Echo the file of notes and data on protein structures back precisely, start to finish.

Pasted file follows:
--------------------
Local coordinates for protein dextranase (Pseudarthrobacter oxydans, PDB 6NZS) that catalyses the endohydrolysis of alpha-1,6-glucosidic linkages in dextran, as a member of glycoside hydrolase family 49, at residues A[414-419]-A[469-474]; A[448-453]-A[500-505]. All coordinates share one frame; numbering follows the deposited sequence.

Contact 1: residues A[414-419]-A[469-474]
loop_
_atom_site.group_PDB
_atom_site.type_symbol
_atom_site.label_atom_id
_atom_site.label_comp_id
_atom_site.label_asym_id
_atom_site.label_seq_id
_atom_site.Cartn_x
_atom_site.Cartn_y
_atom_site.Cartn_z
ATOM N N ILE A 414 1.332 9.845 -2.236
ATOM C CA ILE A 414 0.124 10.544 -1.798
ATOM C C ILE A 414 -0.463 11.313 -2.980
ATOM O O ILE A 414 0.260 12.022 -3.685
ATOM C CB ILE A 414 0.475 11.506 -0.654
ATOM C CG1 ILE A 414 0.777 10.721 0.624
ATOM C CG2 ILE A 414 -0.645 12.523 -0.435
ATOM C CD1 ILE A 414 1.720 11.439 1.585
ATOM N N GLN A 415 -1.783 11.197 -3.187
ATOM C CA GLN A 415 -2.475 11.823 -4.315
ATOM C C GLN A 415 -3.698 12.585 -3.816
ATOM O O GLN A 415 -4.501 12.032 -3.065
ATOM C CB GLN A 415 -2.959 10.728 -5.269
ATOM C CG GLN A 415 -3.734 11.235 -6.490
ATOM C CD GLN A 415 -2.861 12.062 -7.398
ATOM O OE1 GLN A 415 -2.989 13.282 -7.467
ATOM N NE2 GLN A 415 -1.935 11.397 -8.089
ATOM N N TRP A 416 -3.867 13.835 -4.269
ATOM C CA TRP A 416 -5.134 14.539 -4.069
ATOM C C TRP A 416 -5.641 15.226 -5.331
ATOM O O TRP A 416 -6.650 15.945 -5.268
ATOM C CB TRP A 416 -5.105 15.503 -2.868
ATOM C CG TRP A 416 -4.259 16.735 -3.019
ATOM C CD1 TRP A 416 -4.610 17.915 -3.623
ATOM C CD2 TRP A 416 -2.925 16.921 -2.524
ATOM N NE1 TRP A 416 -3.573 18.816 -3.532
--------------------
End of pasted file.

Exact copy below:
Local coordinates for protein dextranase (Pseudarthrobacter oxydans, PDB 6NZS) that catalyses the endohydrolysis of alpha-1,6-glucosidic linkages in dextran, as a member of glycoside hydrolase family 49, at residues A[414-419]-A[469-474]; A[448-453]-A[500-505]. All coordinates share one frame; numbering follows the deposited sequence.

Contact 1: residues A[414-419]-A[469-474]
loop_
_atom_site.group_PDB
_atom_site.type_symbol
_atom_site.label_atom_id
_atom_site.label_comp_id
_atom_site.label_asym_id
_atom_site.label_seq_id
_atom_site.Cartn_x
_atom_site.Cartn_y
_atom_site.Cartn_z
ATOM N N ILE A 414 1.332 9.845 -2.236
ATOM C CA ILE A 414 0.124 10.544 -1.798
ATOM C C ILE A 414 -0.463 11.313 -2.980
ATOM O O ILE A 414 0.260 12.022 -3.685
ATOM C CB ILE A 414 0.475 11.506 -0.654
ATOM C CG1 ILE A 414 0.777 10.721 0.624
ATOM C CG2 ILE A 414 -0.645 12.523 -0.435
ATOM C CD1 ILE A 414 1.720 11.439 1.585
ATOM N N GLN A 415 -1.783 11.197 -3.187
ATOM C CA GLN A 415 -2.475 11.823 -4.315
ATOM C C GLN A 415 -3.698 12.585 -3.816
ATOM O O GLN A 415 -4.501 12.032 -3.065
ATOM C CB GLN A 415 -2.959 10.728 -5.269
ATOM C CG GLN A 415 -3.734 11.235 -6.490
ATOM C CD GLN A 415 -2.861 12.062 -7.398
ATOM O OE1 GLN A 415 -2.989 13.282 -7.467
ATOM N NE2 GLN A 415 -1.935 11.397 -8.089
ATOM N N TRP A 416 -3.867 13.835 -4.269
ATOM C CA TRP A 416 -5.134 14.539 -4.069
ATOM C C TRP A 416 -5.641 15.226 -5.331
ATOM O O TRP A 416 -6.650 15.945 -5.268
ATOM C CB TRP A 416 -5.105 15.503 -2.868
ATOM C CG TRP A 416 -4.259 16.735 -3.019
ATOM C CD1 TRP A 416 -4.610 17.915 -3.623
ATOM C CD2 TRP A 416 -2.925 16.921 -2.524
ATOM N NE1 TRP A 416 -3.573 18.816 -3.532